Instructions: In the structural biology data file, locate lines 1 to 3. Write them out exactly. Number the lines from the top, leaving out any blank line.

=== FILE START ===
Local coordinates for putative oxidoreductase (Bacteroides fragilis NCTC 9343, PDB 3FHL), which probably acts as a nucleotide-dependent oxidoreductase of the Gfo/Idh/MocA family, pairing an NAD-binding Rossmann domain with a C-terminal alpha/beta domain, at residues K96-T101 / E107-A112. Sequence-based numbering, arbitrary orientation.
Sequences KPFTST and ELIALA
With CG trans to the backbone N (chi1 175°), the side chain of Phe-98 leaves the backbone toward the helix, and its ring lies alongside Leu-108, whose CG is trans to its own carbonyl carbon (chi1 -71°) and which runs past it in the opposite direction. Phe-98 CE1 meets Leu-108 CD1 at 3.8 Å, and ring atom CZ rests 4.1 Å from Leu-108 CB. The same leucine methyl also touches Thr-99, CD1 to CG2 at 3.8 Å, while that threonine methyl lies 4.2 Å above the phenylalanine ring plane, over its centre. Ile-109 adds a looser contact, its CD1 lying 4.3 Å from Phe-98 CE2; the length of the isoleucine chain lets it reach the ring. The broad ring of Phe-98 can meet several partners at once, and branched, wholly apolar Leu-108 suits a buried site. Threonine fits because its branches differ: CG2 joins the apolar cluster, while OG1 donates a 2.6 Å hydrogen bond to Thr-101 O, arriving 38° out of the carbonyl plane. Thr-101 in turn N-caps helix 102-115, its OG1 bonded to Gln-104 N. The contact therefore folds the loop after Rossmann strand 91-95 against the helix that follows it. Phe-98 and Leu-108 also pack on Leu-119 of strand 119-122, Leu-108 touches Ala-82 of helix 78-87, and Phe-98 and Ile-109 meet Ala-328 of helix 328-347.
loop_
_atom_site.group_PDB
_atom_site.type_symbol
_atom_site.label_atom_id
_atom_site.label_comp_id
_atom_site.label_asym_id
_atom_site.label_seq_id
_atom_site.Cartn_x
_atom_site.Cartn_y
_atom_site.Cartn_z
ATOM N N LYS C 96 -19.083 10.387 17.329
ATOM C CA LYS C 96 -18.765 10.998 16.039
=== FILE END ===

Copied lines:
Local coordinates for putative oxidoreductase (Bacteroides fragilis NCTC 9343, PDB 3FHL), which probably acts as a nucleotide-dependent oxidoreductase of the Gfo/Idh/MocA family, pairing an NAD-binding Rossmann domain with a C-terminal alpha/beta domain, at residues K96-T101 / E107-A112. Sequence-based numbering, arbitrary orientation.
Sequences KPFTST and ELIALA
With CG trans to the backbone N (chi1 175°), the side chain of Phe-98 leaves the backbone toward the helix, and its ring lies alongside Leu-108, whose CG is trans to its own carbonyl carbon (chi1 -71°) and which runs past it in the opposite direction. Phe-98 CE1 meets Leu-108 CD1 at 3.8 Å, and ring atom CZ rests 4.1 Å from Leu-108 CB. The same leucine methyl also touches Thr-99, CD1 to CG2 at 3.8 Å, while that threonine methyl lies 4.2 Å above the phenylalanine ring plane, over its centre. Ile-109 adds a looser contact, its CD1 lying 4.3 Å from Phe-98 CE2; the length of the isoleucine chain lets it reach the ring. The broad ring of Phe-98 can meet several partners at once, and branched, wholly apolar Leu-108 suits a buried site. Threonine fits because its branches differ: CG2 joins the apolar cluster, while OG1 donates a 2.6 Å hydrogen bond to Thr-101 O, arriving 38° out of the carbonyl plane. Thr-101 in turn N-caps helix 102-115, its OG1 bonded to Gln-104 N. The contact therefore folds the loop after Rossmann strand 91-95 against the helix that follows it. Phe-98 and Leu-108 also pack on Leu-119 of strand 119-122, Leu-108 touches Ala-82 of helix 78-87, and Phe-98 and Ile-109 meet Ala-328 of helix 328-347.